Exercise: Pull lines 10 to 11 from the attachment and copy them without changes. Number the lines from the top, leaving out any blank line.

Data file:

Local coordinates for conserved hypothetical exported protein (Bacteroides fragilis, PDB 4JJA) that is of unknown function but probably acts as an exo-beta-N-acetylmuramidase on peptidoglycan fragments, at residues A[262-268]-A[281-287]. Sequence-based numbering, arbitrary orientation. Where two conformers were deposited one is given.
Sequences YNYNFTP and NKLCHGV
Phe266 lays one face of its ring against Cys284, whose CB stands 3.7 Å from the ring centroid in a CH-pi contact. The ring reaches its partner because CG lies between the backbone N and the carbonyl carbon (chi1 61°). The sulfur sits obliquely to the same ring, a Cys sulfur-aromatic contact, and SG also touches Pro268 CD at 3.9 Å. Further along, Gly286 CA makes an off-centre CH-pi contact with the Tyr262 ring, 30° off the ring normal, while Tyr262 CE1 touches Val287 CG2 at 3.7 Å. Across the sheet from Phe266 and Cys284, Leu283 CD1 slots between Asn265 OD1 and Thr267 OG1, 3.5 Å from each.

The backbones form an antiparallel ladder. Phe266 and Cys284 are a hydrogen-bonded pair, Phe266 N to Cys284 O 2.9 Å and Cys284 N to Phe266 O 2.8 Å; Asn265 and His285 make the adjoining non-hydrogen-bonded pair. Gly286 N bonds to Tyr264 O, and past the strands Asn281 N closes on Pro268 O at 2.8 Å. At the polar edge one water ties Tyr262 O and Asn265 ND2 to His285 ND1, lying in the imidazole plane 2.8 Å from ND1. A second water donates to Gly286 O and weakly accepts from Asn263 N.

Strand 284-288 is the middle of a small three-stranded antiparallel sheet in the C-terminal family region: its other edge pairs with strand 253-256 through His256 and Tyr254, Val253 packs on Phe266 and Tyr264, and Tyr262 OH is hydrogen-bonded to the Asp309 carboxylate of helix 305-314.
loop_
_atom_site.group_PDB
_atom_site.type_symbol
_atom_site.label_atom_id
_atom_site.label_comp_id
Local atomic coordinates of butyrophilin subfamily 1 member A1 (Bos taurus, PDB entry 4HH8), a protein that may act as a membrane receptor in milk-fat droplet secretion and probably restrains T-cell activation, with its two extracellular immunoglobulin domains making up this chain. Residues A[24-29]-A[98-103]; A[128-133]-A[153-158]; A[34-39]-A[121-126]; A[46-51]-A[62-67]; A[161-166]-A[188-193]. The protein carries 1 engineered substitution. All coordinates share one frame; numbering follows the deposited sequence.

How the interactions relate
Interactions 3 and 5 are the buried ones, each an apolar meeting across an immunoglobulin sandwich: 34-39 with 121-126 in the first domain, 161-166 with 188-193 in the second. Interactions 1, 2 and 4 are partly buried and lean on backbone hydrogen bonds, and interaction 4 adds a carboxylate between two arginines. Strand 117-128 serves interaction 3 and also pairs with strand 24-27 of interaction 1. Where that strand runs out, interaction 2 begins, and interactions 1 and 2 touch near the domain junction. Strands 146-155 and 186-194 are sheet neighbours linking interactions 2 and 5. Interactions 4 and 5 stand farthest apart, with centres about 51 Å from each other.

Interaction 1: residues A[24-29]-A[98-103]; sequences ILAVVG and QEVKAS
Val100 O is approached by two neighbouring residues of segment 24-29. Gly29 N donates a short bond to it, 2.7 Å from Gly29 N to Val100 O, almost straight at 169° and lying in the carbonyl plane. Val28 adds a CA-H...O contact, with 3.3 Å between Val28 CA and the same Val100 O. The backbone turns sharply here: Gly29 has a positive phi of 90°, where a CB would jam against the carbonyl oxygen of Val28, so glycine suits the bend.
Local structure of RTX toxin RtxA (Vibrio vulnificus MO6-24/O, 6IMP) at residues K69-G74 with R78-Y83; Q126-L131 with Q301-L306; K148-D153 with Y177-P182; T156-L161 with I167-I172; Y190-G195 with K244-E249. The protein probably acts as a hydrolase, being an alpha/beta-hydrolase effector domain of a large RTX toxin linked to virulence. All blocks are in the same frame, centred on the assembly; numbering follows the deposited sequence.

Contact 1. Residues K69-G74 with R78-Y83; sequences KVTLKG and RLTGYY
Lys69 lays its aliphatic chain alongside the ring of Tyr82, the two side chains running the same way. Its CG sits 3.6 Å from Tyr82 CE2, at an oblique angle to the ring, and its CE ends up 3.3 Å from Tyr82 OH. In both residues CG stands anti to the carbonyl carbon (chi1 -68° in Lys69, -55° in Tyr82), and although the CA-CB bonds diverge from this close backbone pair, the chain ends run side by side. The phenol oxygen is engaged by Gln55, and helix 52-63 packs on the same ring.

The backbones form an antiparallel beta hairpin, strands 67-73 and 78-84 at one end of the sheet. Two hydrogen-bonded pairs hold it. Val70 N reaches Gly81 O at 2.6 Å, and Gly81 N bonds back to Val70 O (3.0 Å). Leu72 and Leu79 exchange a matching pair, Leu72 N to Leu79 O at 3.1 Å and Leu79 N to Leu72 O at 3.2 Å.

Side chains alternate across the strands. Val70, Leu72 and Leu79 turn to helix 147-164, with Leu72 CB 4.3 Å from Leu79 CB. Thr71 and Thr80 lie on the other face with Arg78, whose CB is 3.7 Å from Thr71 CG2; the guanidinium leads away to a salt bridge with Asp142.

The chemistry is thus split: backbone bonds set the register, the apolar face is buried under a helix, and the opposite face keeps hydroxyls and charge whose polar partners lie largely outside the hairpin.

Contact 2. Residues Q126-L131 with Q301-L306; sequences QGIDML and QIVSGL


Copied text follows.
_atom_site.label_comp_id
Local atomic coordinates of butyrophilin subfamily 1 member A1 (Bos taurus, PDB entry 4HH8), a protein that may act as a membrane receptor in milk-fat droplet secretion and probably restrains T-cell activation, with its two extracellular immunoglobulin domains making up this chain. Residues A[24-29]-A[98-103]; A[128-133]-A[153-158]; A[34-39]-A[121-126]; A[46-51]-A[62-67]; A[161-166]-A[188-193]. The protein carries 1 engineered substitution. All coordinates share one frame; numbering follows the deposited sequence.